In February, 1988 McGill amended the Regulations on Research Policy to include sections 10 and 11 dealing with the evaluation and approval of research projects funded by a military agency. This introduction of military research policy came in response to concerns about contracts with the US military for McGill professors to do research on fuel-air explosives.
At the time that the new military research policies were implemented, they were criticized because their requirements for ethical evaluation were limited to professors evaluating their own research projects, without any outside input into the process. In recent years, the policies have also been criticized because it does not account for research projects that are being done in direct collaboration with military researchers, but do not involve a McGill professor receiving military funding. Also, the evaluations and approvals resulting from the 1988 policy have not been reported to senate as required by the policy, nor made public in any other way. Therefore, it has been suggested that McGill’s research policies should require more public transparency.
In 2008, a policy was proposed regarding the ethical conduct of research. It will replace the Regulations on Research Policy. This could mean that military research policies at McGill will be erased, or it could mean that they will be improved to ensure public transparency and ethical evaluation of research that is funded by or done in collaboration with researchers from military agencies. Demilitarize McGill is working to ensure that this policy is improved, and that it can be used to make sure that the thermobaric explosives research in the department of mechanical engineering does not contribute to the development of weapons for the US military.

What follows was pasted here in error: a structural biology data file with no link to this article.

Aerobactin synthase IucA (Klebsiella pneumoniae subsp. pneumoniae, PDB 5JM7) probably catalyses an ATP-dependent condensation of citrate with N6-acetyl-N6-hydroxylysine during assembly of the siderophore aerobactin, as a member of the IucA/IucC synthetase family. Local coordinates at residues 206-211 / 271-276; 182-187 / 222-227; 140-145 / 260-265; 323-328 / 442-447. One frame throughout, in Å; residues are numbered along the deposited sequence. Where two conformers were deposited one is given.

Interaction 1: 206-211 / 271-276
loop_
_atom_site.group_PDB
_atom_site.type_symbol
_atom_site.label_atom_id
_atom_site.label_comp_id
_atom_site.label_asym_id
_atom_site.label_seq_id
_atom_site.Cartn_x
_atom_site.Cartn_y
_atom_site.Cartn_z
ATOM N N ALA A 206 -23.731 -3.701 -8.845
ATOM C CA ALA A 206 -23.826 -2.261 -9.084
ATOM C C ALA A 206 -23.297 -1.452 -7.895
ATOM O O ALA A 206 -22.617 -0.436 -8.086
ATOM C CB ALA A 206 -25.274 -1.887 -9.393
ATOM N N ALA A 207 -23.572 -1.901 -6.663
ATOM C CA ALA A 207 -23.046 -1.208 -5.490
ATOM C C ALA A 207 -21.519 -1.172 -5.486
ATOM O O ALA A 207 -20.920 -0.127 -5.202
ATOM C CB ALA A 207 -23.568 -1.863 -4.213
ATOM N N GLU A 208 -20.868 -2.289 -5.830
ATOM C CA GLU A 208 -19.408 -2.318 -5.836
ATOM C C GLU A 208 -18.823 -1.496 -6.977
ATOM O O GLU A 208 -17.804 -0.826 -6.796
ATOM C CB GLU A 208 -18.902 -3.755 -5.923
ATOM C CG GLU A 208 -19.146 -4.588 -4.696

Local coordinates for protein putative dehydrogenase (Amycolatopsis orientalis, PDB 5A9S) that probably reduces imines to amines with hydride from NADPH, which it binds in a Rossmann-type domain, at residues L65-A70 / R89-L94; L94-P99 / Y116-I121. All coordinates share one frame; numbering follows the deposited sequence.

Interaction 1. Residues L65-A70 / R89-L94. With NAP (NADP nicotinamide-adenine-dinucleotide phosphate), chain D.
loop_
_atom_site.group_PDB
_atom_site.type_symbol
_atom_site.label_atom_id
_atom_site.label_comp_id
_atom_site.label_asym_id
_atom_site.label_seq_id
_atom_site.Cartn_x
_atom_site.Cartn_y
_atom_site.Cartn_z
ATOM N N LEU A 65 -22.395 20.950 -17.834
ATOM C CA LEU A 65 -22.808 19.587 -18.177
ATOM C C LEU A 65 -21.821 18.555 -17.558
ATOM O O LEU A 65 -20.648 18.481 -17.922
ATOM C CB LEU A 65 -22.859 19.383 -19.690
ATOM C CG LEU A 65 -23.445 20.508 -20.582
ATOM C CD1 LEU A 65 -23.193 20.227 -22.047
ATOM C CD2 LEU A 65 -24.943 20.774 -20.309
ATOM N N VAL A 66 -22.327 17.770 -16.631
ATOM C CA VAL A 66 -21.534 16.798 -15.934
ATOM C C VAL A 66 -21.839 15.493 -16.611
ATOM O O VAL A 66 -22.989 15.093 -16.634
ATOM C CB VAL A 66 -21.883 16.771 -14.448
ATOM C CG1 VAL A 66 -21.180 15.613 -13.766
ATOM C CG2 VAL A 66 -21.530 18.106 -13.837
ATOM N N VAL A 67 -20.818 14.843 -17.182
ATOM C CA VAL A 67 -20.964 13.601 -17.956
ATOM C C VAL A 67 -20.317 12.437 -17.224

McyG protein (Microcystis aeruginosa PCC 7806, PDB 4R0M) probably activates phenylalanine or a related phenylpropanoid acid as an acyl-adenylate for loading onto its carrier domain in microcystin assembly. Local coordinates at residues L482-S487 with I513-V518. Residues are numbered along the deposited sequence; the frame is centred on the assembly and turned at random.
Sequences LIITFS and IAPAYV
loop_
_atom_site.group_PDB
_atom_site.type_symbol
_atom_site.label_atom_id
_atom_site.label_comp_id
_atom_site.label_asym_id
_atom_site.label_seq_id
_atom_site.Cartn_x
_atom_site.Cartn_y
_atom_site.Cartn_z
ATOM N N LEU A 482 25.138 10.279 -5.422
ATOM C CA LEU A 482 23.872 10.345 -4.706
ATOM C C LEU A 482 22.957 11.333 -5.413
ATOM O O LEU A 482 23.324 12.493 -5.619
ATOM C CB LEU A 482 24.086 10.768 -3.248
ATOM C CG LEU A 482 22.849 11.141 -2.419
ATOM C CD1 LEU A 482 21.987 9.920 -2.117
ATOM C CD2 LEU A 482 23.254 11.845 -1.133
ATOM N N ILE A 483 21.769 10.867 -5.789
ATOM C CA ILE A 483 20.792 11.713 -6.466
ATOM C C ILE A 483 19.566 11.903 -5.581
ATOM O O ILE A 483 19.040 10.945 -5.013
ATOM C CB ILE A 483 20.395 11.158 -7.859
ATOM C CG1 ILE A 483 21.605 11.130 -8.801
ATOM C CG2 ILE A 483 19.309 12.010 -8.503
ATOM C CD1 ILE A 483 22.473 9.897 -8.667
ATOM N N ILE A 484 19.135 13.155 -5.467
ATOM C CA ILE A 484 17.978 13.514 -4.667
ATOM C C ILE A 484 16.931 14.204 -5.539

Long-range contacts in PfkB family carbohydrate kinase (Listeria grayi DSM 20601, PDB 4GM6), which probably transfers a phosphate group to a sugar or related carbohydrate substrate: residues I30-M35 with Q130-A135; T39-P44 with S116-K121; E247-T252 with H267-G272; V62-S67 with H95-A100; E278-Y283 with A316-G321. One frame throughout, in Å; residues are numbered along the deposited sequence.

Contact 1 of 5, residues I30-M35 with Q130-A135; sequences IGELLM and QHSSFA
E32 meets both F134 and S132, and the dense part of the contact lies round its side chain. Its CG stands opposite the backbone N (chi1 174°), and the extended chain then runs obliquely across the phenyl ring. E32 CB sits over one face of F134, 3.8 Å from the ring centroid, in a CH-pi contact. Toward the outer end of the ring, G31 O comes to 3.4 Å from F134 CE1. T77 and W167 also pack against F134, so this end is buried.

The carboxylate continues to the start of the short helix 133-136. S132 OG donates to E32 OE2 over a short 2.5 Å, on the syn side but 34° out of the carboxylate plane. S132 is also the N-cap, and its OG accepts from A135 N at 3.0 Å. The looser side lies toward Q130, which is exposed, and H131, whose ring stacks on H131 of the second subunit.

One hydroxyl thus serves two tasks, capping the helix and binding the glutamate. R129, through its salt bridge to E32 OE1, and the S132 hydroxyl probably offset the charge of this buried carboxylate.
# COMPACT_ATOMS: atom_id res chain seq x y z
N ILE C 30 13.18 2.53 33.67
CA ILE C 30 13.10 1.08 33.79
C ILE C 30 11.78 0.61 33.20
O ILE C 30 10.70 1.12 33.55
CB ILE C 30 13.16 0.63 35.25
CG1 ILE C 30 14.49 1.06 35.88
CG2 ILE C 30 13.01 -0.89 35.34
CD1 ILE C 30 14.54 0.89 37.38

The new Research Policy was slated to be approved in Senate on March 4, 2009. However, the motion has been postponed to the Senate meeting of May 20, 2009. Demilitarize McGill is working to uncover the reasons behind this postponement. We are concerned that the lower number of students around in Summer semester, and the lack of student press at this time, will reduce the publicity and transparency surrounding adoption of the new policy.
We have succeeded in getting the discussion of the policy at Senate postponed until the Fall, when there will be students and student press on campus!